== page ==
Sunday, October 16, 2011

INTERNET SAFETY FOR KIDS

A Video on Two Moms' Opposing Styles in Keeping their Kids Safe Online 
Which style do you use?


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POS, P911
No, they’re not the latest cell phone models that your kids are salivating on. Instead, they’re Internet codespeak that kids use to alert their friends that you are watching. POS stands for Parents over Shoulders while P911 is, you guessed it, Parents Emergency. There are actually many more variations of these and a whole set of online lingo that would scare parents. And chances are when they are typing these codes, you may have something to be scared about.

Cartoon Network Kids Lifestyle Survey 2009 
In the 2009 Cartoon Network Kids Lifestyle Survey, 63 percent of the kids 7-14 years old surveyed are Internet users while 38% own a mobile phone, up from the 2007 figures of 46% and 26% respectively. What is more alarming than the rapid increase in cellphone ownership and internet use among kids is that video viewing and visits to social networking sites are rapidly catching up with online gaming, which is still kids’ number one online activity. (Unfortunately parents, it’s not researching that they do online!) In fact, in an informal photo survey done in Metro Manila, this writer found that 70% of the respondents chose Facebook and Twitter as the sites that they go to the most when online.

CyberWellness expert in the Philippines Sonnie Santos confirms this: “Kids spend an average of six hours online, in which two hours are often used for online gaming and the rest dedicated to social networking sites.”


PHOTO SURVEY: SITES THAT KIDS GO TO THE MOST AND NUMBER OF HOURS SPENT ON THEIR FAVORITE SITES IN A DAY





DANGERS THAT LURK

This ready access to social networking sites has dangerous implications. Though no study has yet been done in the Philippines, statistics in the US are already quite alarming. Kids are unwittingly exposed to pornography, cyberbullying, and sexual predators.

“The Internet is a neutral ground that can offer children huge benefits but there are lurkers online that could harm them,” says Santos, whose advocacy is to ensure web safety for kids. In the series of talks that he organizes as part of his company CSR, he emphasizes the role of parents and schools in protecting kids online. Of course, kids too should learn how to protect themselves.

Below is a slideshow that presents the latest statistics on the dangers that your kids can encounter online.


Dangers That Lurk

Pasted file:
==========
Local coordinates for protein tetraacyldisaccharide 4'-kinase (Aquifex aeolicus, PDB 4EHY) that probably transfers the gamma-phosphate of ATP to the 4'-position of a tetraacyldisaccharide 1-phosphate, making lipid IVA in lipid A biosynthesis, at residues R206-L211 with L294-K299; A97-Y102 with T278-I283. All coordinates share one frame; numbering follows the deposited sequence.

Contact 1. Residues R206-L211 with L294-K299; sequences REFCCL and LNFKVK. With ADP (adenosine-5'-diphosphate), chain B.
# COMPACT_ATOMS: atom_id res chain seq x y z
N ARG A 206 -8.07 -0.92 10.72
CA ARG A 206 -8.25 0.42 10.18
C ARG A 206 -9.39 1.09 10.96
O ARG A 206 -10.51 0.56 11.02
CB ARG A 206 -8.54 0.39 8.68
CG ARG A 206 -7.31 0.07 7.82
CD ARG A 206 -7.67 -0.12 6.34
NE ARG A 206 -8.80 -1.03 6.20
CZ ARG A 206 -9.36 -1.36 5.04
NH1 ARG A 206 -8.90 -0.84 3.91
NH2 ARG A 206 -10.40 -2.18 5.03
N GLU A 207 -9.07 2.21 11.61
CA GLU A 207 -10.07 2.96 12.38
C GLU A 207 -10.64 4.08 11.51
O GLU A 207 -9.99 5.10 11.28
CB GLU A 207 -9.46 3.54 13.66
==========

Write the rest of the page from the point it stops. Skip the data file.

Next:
NONE THE WISER

Unfortunately, parents are often the last to know when kids encounter these problems online. One reason for this stems from kids’ fear of being banned from using the internet. A research conducted by the Girls Scout Research Institute in 2002 learned that only 7% of girls harassed online told their parents. Their excuse? They were worried that their internet privileges might change or get cut off.

Another reason is the lack of an open and honest relationship in most homes. According to Sonnie Santos, the primary thing that parents should do to keep their kids safe online is pretty basic: build an open relationship with their kids while they are still young. When kids reach puberty, a time when they will try to break out of the parents’ authority, that window closes. By then, parents should already have a good emotional bond with their kids if they want to still be part of their children’s lives.

“If your kids trust you, they will give you access to their social networking accounts. They will share with you their passwords and will not block you.”


Kids run the risk of falling prey to sexual predators and
cyberbullies online.
Today’s gadgets make “illegal activities” so much easier to do. Teeners engage in chat sex and sexting (texting sexual phrases). Some even go the extra mile of stripping in front of video cams or meet with strangers they befriend online. And parents are none the wiser. In fact, 86% of young girls could chat online and 54% could conduct a cyber relationship without their parents' knowledge (Girls Scout Research Institute,2002).

The third and the most unforgiving of reason: the lack of vigilance. Sadly, this is quite common. In a 2005 survey by the National Center for Missing & Exploited Children, 51% of parent-respondents “either do not have or do not know if they have software on their computer to monitor their teenagers’ online navigation and interactions.” A staggering 95% could not even identify common chat lingo red flags like GNOC (Get naked on camera), cu46 (See you for Sex) or CD9 (Code 9- parents are watching). Below are a list of internet words that parents should be aware of.



WANT TO KNOW HOW TO PROTECT YOUR CHILDREN WHILE ONLINE? 
PLAY THIS VIDEO!

Below is an interview with CyberWellness expert in the Philippines Sonnie Santos, wherein he gives parents tips on how to keep their kids safe online.


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